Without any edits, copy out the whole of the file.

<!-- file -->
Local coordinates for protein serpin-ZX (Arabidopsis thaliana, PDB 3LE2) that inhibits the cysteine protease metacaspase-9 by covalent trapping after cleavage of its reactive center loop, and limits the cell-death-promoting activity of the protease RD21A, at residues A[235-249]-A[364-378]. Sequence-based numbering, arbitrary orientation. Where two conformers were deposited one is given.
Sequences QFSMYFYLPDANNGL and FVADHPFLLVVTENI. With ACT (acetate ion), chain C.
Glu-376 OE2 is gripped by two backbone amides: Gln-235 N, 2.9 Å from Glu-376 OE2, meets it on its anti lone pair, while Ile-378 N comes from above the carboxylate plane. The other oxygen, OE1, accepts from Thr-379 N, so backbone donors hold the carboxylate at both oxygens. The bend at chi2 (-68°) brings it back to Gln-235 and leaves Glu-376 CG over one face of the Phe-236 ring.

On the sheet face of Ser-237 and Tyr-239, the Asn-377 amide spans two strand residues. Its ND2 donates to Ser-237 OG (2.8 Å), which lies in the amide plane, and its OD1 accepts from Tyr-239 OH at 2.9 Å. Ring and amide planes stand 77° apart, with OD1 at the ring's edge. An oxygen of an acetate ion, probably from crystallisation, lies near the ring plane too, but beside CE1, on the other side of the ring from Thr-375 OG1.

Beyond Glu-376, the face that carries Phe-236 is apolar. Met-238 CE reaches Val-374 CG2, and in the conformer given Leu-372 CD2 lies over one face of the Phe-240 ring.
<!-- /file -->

Local coordinates for protein serpin-ZX (Arabidopsis thaliana, PDB 3LE2) that inhibits the cysteine protease metacaspase-9 by covalent trapping after cleavage of its reactive center loop, and limits the cell-death-promoting activity of the protease RD21A, at residues A[235-249]-A[364-378]. Sequence-based numbering, arbitrary orientation. Where two conformers were deposited one is given.
Sequences QFSMYFYLPDANNGL and FVADHPFLLVVTENI. With ACT (acetate ion), chain C.
Glu-376 OE2 is gripped by two backbone amides: Gln-235 N, 2.9 Å from Glu-376 OE2, meets it on its anti lone pair, while Ile-378 N comes from above the carboxylate plane. The other oxygen, OE1, accepts from Thr-379 N, so backbone donors hold the carboxylate at both oxygens. The bend at chi2 (-68°) brings it back to Gln-235 and leaves Glu-376 CG over one face of the Phe-236 ring.

On the sheet face of Ser-237 and Tyr-239, the Asn-377 amide spans two strand residues. Its ND2 donates to Ser-237 OG (2.8 Å), which lies in the amide plane, and its OD1 accepts from Tyr-239 OH at 2.9 Å. Ring and amide planes stand 77° apart, with OD1 at the ring's edge. An oxygen of an acetate ion, probably from crystallisation, lies near the ring plane too, but beside CE1, on the other side of the ring from Thr-375 OG1.

Beyond Glu-376, the face that carries Phe-236 is apolar. Met-238 CE reaches Val-374 CG2, and in the conformer given Leu-372 CD2 lies over one face of the Phe-240 ring.